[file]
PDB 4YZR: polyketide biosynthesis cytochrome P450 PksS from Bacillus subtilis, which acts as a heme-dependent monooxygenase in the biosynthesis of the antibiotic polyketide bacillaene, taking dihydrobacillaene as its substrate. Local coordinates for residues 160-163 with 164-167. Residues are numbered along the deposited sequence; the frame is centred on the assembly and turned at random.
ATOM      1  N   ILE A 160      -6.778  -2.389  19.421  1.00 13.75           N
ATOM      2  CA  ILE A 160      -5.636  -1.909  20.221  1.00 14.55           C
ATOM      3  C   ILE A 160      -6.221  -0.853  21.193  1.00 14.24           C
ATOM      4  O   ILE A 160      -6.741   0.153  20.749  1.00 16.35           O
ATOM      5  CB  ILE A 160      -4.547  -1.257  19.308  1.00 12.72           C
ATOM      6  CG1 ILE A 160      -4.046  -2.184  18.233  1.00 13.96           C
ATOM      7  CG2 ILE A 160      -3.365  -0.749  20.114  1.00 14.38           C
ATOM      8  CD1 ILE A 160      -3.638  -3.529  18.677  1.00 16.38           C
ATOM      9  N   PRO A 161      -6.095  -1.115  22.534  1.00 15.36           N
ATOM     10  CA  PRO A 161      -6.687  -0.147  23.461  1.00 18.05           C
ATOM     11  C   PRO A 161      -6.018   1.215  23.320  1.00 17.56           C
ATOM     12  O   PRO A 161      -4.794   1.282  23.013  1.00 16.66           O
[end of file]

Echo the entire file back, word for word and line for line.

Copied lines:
PDB 4YZR: polyketide biosynthesis cytochrome P450 PksS from Bacillus subtilis, which acts as a heme-dependent monooxygenase in the biosynthesis of the antibiotic polyketide bacillaene, taking dihydrobacillaene as its substrate. Local coordinates for residues 160-163 with 164-167. Residues are numbered along the deposited sequence; the frame is centred on the assembly and turned at random.
ATOM      1  N   ILE A 160      -6.778  -2.389  19.421  1.00 13.75           N
ATOM      2  CA  ILE A 160      -5.636  -1.909  20.221  1.00 14.55           C
ATOM      3  C   ILE A 160      -6.221  -0.853  21.193  1.00 14.24           C
ATOM      4  O   ILE A 160      -6.741   0.153  20.749  1.00 16.35           O
ATOM      5  CB  ILE A 160      -4.547  -1.257  19.308  1.00 12.72           C
ATOM      6  CG1 ILE A 160      -4.046  -2.184  18.233  1.00 13.96           C
ATOM      7  CG2 ILE A 160      -3.365  -0.749  20.114  1.00 14.38           C
ATOM      8  CD1 ILE A 160      -3.638  -3.529  18.677  1.00 16.38           C
ATOM      9  N   PRO A 161      -6.095  -1.115  22.534  1.00 15.36           N
ATOM     10  CA  PRO A 161      -6.687  -0.147  23.461  1.00 18.05           C
ATOM     11  C   PRO A 161      -6.018   1.215  23.320  1.00 17.56           C
ATOM     12  O   PRO A 161      -4.794   1.282  23.013  1.00 16.66           O